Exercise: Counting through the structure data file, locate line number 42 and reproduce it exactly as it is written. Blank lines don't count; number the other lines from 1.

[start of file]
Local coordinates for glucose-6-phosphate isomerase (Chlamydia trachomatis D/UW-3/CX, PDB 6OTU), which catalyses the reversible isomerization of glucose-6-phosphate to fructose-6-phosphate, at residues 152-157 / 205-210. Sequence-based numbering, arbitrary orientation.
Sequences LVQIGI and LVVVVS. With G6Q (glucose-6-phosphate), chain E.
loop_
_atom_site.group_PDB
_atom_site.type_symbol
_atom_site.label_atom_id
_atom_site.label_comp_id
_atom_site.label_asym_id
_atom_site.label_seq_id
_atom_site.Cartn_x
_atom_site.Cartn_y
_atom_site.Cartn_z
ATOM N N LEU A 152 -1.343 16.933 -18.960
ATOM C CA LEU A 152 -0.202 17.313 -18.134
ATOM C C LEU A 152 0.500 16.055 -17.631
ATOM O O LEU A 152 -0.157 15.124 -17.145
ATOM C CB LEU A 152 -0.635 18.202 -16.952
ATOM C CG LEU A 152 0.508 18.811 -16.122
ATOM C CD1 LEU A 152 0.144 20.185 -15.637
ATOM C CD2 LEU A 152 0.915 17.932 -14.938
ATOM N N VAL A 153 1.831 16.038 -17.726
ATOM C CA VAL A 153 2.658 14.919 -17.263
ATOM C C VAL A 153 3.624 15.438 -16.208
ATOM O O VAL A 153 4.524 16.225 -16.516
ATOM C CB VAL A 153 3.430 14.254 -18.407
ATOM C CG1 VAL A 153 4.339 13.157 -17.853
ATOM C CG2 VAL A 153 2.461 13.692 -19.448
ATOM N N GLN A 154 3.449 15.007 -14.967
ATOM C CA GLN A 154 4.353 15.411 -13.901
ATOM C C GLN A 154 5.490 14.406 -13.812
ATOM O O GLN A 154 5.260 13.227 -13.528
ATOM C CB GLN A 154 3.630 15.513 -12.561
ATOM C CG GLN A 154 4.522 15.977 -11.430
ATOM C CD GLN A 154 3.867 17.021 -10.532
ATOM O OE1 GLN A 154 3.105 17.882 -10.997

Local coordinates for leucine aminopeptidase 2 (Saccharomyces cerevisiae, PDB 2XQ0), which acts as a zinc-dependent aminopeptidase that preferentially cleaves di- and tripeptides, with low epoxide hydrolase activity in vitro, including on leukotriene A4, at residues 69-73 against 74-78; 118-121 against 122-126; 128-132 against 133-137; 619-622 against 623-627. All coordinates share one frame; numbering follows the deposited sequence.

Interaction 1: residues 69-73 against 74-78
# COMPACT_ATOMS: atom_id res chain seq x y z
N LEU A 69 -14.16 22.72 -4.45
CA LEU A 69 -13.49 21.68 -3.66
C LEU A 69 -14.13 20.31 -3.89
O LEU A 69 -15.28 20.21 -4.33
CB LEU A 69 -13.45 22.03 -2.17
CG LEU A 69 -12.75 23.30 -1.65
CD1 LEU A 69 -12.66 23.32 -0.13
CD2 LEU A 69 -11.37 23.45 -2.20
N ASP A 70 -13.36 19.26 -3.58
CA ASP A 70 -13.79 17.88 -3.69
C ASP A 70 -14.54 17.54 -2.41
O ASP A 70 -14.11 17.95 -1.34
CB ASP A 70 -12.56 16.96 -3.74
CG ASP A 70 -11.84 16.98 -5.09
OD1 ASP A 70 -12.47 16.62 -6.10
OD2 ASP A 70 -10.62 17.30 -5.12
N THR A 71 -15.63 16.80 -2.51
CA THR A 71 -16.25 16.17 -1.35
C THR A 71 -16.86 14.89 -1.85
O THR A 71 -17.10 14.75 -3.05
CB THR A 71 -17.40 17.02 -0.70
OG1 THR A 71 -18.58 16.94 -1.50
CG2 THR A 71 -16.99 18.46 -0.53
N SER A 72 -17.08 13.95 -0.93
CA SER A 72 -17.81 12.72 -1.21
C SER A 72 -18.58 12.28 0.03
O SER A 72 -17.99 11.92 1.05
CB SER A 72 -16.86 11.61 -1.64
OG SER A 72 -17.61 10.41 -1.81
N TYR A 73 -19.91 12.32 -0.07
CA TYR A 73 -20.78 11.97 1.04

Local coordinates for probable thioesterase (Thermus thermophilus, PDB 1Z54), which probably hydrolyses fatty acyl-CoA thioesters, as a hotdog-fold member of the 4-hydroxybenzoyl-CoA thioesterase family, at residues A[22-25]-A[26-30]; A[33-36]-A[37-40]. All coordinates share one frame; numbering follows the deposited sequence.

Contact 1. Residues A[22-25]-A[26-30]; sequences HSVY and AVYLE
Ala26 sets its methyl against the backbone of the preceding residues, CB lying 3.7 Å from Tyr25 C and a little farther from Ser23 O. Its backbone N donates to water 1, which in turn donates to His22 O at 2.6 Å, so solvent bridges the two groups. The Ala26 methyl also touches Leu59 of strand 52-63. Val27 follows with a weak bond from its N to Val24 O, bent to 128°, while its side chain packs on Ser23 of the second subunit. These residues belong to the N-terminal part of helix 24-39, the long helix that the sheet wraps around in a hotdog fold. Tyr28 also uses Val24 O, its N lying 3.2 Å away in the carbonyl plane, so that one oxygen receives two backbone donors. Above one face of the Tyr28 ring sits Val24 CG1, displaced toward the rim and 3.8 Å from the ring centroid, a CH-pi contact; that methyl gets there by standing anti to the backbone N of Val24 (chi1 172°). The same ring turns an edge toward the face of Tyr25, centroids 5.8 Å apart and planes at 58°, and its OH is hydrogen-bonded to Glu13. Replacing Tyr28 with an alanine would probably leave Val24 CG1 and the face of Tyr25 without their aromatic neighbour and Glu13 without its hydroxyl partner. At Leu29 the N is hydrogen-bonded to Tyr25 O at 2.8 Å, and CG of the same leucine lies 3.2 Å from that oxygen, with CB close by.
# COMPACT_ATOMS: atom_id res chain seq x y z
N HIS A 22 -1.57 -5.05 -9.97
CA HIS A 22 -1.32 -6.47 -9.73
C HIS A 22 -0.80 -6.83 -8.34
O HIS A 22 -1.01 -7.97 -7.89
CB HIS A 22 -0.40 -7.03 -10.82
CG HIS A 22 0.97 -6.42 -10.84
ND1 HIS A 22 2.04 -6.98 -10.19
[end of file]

O LEU A 69 -15.28 20.21 -4.33